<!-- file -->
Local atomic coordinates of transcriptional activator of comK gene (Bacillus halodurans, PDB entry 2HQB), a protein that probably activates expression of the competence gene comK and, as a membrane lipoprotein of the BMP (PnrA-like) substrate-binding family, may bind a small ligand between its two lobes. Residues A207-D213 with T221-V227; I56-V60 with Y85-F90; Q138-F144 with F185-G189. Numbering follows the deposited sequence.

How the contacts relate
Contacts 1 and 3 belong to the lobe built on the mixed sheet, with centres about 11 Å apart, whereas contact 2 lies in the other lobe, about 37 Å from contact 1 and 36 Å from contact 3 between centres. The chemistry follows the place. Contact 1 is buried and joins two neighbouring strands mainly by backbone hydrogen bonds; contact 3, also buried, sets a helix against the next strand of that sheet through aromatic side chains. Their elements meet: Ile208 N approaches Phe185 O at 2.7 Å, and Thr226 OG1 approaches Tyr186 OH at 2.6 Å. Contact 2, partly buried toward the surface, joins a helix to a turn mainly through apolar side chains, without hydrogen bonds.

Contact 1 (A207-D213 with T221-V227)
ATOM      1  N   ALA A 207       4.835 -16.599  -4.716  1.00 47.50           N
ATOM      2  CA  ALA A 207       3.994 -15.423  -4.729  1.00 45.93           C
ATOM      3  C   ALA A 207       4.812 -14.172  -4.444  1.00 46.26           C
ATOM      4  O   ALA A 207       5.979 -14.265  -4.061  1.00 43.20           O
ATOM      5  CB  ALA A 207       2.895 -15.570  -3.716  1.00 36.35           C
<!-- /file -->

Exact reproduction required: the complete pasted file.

Local atomic coordinates of transcriptional activator of comK gene (Bacillus halodurans, PDB entry 2HQB), a protein that probably activates expression of the competence gene comK and, as a membrane lipoprotein of the BMP (PnrA-like) substrate-binding family, may bind a small ligand between its two lobes. Residues A207-D213 with T221-V227; I56-V60 with Y85-F90; Q138-F144 with F185-G189. Numbering follows the deposited sequence.

How the contacts relate
Contacts 1 and 3 belong to the lobe built on the mixed sheet, with centres about 11 Å apart, whereas contact 2 lies in the other lobe, about 37 Å from contact 1 and 36 Å from contact 3 between centres. The chemistry follows the place. Contact 1 is buried and joins two neighbouring strands mainly by backbone hydrogen bonds; contact 3, also buried, sets a helix against the next strand of that sheet through aromatic side chains. Their elements meet: Ile208 N approaches Phe185 O at 2.7 Å, and Thr226 OG1 approaches Tyr186 OH at 2.6 Å. Contact 2, partly buried toward the surface, joins a helix to a turn mainly through apolar side chains, without hydrogen bonds.

Contact 1 (A207-D213 with T221-V227)
ATOM      1  N   ALA A 207       4.835 -16.599  -4.716  1.00 47.50           N
ATOM      2  CA  ALA A 207       3.994 -15.423  -4.729  1.00 45.93           C
ATOM      3  C   ALA A 207       4.812 -14.172  -4.444  1.00 46.26           C
ATOM      4  O   ALA A 207       5.979 -14.265  -4.061  1.00 43.20           O
ATOM      5  CB  ALA A 207       2.895 -15.570  -3.716  1.00 36.35           C